Before stepping out in a flowy Oscar de la Renta number, we caught up with Minka and asked her all about her involvement as Diet Coke’s Celebrity Ambassador. Here’s how the starlet keeps her “Sexist Woman Alive” body fit, heart strong and more!
This is your second year as an ambassador for The Heart Truth! What inspired your continued partnership with Diet Coke?
Last year when I learned that heart disease was the number one killer of women in America, I was really inspired to get involved and use whatever voice I could to help inspire women to take care of their hearts because you’re never too young or too old. This year it’s a little different. You can upload a photo of yourself to Twitter or Instagram with the hashtag “#showyourheart” and every post Diet Coke will donate a dollar, up to $100,000, so that’s my goal this year.
What have you done personally to lower your heart disease risk?
Living a healthy lifestyle and exercising and eating healthy has been a big part of my life for some time now, which is why working with this campaign made so much sense for me and I’m really passionate about it. So it’s just a fit that makes sense.
Any heart-healthy fitness and diet tips?
I try and get my blood pumping once a day. I work with a trainer three times a week and on the off days, I do yoga or I hike. I just try to be active every day and I try and eat as healthy as possible. I try and be aware of “food-combining,” which I think is very important, but I certainly don’t deprive myself. Everything in moderation is key. I think portion control is also very important. Read more
Gabby lives in foodie heaven as a blogger, freelance recipe developer and food photographer, not to mention she’s married to a chef! Almost two years ago, though, the bakeaholic had to make some major diet and lifestyle changes when she was diagnosed with gluten intolerance. With some of her favorite ingredients and meals no longer an option (she’s used to be a sucker for Belgian beer!), the self-proclaimed “kitchen explorer” had to take matters into her own oven-mitted hands to make gluten-free cooking taste not only good, but great.
Monotonous rice and lettuce-based meals were quickly transformed and with it—Gabby’s life. She felt better and food became more personal and exhilarating, thanks to a new-found creativity fueling her “science experiments.” From drool-worthy desserts (Grain-Free Chipotle Chocolate Donuts with Chocolate Glaze? Yes, please!) to energizing, on-the-go breakfasts, like Vegan Blueberry Power Muffins, Gabby shows that a food allergy doesn’t stop your meals from being tasty and fun! Read on to hear about how Gabby stays motivated and fit outside of the kitchen.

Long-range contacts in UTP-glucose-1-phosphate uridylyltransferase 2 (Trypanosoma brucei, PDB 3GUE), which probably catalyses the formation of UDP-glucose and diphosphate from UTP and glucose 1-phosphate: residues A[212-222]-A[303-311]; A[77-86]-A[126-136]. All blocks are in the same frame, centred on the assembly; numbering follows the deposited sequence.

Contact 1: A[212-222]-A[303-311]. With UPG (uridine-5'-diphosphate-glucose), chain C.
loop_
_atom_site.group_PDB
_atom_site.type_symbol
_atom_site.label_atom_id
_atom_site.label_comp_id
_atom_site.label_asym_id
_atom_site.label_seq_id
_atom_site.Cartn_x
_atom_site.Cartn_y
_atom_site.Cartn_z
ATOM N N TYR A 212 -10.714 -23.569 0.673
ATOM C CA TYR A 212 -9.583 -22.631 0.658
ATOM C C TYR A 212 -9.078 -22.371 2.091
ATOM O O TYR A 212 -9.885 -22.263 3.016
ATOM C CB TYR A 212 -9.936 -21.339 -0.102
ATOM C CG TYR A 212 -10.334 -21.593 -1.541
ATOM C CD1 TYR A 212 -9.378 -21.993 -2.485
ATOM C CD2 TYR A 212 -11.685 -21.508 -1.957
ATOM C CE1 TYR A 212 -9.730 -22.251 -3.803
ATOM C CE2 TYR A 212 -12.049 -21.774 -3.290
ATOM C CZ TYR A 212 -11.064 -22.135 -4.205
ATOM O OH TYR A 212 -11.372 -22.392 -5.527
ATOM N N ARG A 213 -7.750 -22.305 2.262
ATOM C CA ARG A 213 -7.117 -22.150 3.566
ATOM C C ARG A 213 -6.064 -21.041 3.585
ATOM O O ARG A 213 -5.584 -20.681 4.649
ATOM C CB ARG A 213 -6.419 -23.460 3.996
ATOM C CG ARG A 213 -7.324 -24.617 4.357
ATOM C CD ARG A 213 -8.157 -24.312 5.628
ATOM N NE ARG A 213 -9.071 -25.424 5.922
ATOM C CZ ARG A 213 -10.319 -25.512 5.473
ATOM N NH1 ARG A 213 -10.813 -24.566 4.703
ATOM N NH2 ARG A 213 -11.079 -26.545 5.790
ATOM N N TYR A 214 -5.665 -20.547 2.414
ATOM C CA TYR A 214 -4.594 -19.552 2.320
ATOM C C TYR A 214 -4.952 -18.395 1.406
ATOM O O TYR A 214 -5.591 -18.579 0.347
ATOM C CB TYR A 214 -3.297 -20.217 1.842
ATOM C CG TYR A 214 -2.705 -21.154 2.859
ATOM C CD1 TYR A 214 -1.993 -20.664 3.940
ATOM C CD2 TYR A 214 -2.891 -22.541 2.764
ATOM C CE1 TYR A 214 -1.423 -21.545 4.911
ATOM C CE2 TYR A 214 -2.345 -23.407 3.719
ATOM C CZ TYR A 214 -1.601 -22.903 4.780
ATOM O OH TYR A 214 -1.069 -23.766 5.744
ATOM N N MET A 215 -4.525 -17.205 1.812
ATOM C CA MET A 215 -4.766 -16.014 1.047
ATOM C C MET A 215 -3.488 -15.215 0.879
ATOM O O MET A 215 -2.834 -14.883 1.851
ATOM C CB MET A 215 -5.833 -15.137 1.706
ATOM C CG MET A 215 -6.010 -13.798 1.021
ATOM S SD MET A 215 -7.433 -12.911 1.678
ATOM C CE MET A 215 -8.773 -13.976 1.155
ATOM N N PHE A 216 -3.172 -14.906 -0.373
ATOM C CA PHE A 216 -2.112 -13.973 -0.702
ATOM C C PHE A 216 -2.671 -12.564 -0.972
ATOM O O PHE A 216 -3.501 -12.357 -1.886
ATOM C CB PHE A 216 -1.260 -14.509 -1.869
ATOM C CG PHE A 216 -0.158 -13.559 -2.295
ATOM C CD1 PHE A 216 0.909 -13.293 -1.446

My favorite way to work out: CrossFit! I love the combination of weight lifting (my favorite), intensity and focused training. Since starting CrossFit about seven months ago, I’m the strongest and fittest I’ve ever been! The community you find yourself is second to none—your coaches and fellow athletes see you at your best and your worst, support you, cheer for you when you think you can’t keep going and keep you accountable.
On my fit life list: Deadlift 250 lb (current max is 230 lb), unassisted strict pull-up, do a muscle up, run a race with my mom in a different state (she is a great runner–me, not so much), stay healthy, lift weights throughout my life.
I’m happiest when I’m: Doing something I love whether that is cooking with my husband (he went to culinary school!), wine tasting with my family, doing food photography for my job (I work for a magazine) or just picking up a heavy barbell. Cooking and baking are my stress relievers and I’m lucky that I get to do that as a job. I’m convinced that there is not much a late night cookie baking session can’t fix.
My biggest motivator: My biggest motivation each day is that I want to be better/stronger/faster than I was the day before. Some days are great, some days aren’t but with support from my fellow athletes, coach and others, I move in that direction each day. A long-term motivator for me is trying to be the most fit I can be so that I can live life to the fullest. There is no doubt that picking up 200 pounds is satisfying on its own, but it’s also extremely beneficial—if something were to happen to my husband, I could help him, I have the capacity to move objects without assistance and I’m a better functioning human being because of it. I hope to be the grandmother who can still pick up her grandkids at 80 years old and can continue to do activities with my family—building and maintaining strength will make that possible.
Olympic sport I’d love to try: Olympic weightlifting or gymnastics!
Do you have a favorite fit blogger you want us to highlight? Leave a comment below or email email@example.com
“The flu” has turned into quite the buzzword lately with reports of a record high season and shot shortages. A few of our favorite stars even spoke of feeling under the weather last week at the Golden Globes while others were sidelined from the event altogether. “Meryl Streep is not here tonight,” funny gal Amy Poehler announced. “She has the flu—and I hear she’s amazing in it.”